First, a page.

Sunday, May 7, 2017
Macy McMillan and the Rainbow Goddess, by Shari Green. Pajama Press, 2017. $12.95 ages 9 and up
of extravagant kindness
I'd like my life
to tell such a story.
I don't expect I'll come across
or evil wizards
There's already a rainbow goddess
in my story ... "
Why on earth does Macy's mother thinks she needs to get married? Why must they sell their house? Now that sixth grade is soon over, things should be looking up. Instead, Macy's mother is going to marry Alan which means Macy is also acquiring six-year-old twins as stepsisters. Can things get worse? Apparently, they can.
Mr. Tanaka, her teacher, is very excited about a final assigned project dealing with genealogy. He wants his students to research their family and make a presentation to the class. Macy's family is very small - Mom, Uncle Caleb, Gran and Grampa. The assignment precipitates a big fight with her best friend, Olivia.
"Do you even know
your dad's name?
Olivia asks me at recess
while a bunch of sixth-graders
at the edge
of the school playground.
Olivia's been my best friend
since I came to Hamilton Elementary
in second grade
from Braeside, the School
for the Deaf.
She lives only a block
and of all the kids in my class
she knows the most sign language.
she says something dumb
- like asking if I know
my father's name -
and the other kids
It's enough to send Macy into a fit of anger. Before she knows it, she has alienated that friend and finds herself facing detention for her actions. As if that isn't quite enough, she soon discovers that her mother has offered her services in helping their neighbor pack up her many books as she prepares to move into assisted living. Iris is 86, and doesn't know any sign language. Between the two, they fashion a way to communicate through beautiful notes and a mutual love of books. Both are lonely and in need of a friend.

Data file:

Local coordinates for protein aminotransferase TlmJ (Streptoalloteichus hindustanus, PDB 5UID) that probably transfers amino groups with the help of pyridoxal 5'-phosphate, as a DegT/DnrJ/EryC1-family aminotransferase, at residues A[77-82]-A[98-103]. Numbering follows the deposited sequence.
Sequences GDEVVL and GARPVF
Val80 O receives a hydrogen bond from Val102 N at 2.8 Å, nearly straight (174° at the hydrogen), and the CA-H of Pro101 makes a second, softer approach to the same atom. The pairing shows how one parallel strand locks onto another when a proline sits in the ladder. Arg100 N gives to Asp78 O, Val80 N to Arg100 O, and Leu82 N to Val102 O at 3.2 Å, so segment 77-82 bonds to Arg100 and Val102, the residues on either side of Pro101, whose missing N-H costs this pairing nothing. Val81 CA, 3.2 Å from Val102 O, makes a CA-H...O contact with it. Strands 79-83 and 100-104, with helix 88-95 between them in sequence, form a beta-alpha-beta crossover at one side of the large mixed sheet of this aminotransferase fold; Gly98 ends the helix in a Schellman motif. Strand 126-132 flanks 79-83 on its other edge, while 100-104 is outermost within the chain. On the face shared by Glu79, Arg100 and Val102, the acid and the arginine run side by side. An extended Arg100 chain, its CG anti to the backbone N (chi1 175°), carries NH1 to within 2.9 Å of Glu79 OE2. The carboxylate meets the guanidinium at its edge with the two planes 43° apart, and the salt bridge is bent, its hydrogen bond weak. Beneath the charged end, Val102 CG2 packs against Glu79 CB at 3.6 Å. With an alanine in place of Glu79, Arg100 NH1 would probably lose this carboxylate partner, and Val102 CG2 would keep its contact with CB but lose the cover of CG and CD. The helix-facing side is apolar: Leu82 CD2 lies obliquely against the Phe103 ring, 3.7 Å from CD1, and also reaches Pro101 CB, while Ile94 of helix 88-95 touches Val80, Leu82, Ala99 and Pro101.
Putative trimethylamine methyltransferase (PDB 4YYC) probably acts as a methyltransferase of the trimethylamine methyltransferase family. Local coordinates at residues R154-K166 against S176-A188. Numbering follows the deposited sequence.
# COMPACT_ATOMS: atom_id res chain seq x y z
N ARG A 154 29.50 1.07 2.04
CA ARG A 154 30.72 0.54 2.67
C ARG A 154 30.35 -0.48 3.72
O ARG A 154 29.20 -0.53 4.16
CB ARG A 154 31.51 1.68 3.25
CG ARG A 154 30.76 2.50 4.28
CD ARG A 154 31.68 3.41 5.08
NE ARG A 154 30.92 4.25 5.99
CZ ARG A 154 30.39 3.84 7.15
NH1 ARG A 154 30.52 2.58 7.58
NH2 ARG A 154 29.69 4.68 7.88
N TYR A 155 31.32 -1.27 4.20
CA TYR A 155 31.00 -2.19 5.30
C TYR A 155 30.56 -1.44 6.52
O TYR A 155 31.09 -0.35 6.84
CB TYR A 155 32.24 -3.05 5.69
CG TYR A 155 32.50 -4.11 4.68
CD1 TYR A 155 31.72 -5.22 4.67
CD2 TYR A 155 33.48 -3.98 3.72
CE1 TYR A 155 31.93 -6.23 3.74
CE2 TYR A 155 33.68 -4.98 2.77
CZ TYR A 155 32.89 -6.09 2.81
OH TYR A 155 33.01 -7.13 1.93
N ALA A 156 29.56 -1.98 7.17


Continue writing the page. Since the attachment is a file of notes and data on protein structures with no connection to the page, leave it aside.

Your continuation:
Their developing relationship is very special. Macy's first person narration makes it so real and immediate. We feel all that she is feeling as she comes to terms with the many changes in her life. Their written conversations (in personal journals) pass back and forth as needed. Their notes concerning the books they love are lively and quite lovely.
"I learned much from Anne -
that the hard things in life
sometimes turn out to be the very things
that equip us for what comes next ...
that there's nothing so precious
as a kindred spirit
and a place to call home ...
that we need one another ...
that words are magical ...
and that it's possible - more than possible -
to survive the depths of despair
and come out strong."
This verse novel is admirable. Its wonderful characters, memorable plot, perfectly chosen language and form, familiar settings, unwelcome changes and humor offer readers a very personal look at a young girl struggling to find her way. She does it with the help of family and friends. The stories, notes and cookies that Macy shares with her 'rainbow goddess' leads to a very unexpected friendship - and the heart of this very special book.